I am a co-author on a new paper that came out in PLoS One yesterday.  The paper is PLoS ONE: The Phylogenetic Diversity of Metagenomes and the full citation is Kembel SW, Eisen JA, Pollard KS, Green JL (2011) The Phylogenetic Diversity of Metagenomes. PLoS ONE 6(8): e23214. doi:10.1371/journal.pone.0023214.

The first author is Steven Kembel, a bri........ Read more »

Kembel, S., Eisen, J., Pollard, K., & Green, J. (2011) The Phylogenetic Diversity of Metagenomes. PLoS ONE, 6(8). DOI: 10.1371/journal.pone.0023214  

  • September 2, 2011
  • 09:53 PM

CloudGate: Denialism Gets Dirty, Reputations Are At Stake

by Greg Laden in Greg Laden's Blog

There has been a major dust-up in the climate denialist world. A study published in late July made false claims and was methodologically flawed, but still managed to get published in a peer reviewed journal. The Editor-in-Chief of that journal has resigned to symbolically take responsibility for the journal's egregious error of publishing what is essentially a fake scientific paper, and to "protest against how the authors [and others] have much exaggerated the paper's conclusions" taking to ta........ Read more »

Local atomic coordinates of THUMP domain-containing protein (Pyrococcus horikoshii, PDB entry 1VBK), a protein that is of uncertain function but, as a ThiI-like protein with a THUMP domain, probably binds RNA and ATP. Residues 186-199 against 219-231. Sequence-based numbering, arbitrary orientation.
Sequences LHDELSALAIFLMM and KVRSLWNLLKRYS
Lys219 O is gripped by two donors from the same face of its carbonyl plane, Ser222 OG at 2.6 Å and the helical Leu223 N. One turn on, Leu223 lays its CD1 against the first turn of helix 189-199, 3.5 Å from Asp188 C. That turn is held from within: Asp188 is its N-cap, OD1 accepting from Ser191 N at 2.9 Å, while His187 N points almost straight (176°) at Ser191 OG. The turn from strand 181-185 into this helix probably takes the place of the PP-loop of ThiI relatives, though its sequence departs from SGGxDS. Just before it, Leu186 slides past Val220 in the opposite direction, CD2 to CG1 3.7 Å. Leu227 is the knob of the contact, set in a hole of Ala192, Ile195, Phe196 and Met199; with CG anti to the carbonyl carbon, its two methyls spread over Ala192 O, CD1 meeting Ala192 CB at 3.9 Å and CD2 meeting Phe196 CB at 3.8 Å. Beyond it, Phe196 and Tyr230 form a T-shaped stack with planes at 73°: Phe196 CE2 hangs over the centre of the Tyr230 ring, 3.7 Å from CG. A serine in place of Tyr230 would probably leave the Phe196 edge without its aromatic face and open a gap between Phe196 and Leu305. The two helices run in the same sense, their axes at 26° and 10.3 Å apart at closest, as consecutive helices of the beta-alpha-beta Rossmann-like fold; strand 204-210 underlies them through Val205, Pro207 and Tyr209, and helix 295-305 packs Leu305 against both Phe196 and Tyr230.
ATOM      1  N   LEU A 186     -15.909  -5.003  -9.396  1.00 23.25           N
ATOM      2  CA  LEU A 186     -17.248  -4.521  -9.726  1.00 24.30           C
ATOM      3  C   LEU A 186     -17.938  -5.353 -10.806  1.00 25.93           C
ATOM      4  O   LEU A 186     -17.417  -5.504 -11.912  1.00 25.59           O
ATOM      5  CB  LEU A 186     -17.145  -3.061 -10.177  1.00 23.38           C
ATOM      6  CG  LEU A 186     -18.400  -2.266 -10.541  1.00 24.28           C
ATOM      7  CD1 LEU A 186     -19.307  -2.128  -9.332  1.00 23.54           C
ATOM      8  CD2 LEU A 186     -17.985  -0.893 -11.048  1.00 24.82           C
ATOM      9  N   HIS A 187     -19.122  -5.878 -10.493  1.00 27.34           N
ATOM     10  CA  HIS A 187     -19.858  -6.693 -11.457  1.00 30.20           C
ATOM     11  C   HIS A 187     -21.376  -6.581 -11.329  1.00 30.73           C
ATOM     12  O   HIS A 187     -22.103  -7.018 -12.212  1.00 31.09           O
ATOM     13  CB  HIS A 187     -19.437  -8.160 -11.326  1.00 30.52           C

• September 2, 2011
  • 04:42 PM

Are Your Gut Bacteria Vegetarian?

by Elizabeth Preston in Inkfish

This spring, scientists announced that each person seems to have a signature set of gut bacteria, like a blood type for the microbiome. Their human subjects fell into three separate "enterotypes," each one representing a distinct microbial ecosystem. The enterotypes didn't correlate with subjects' age, gender, or nationality. But a new study has found something that does predict what enterotype you'll host: eating a plant- or animal-based diet.

Researchers surveyed 98 subjects about their diets........ Read more »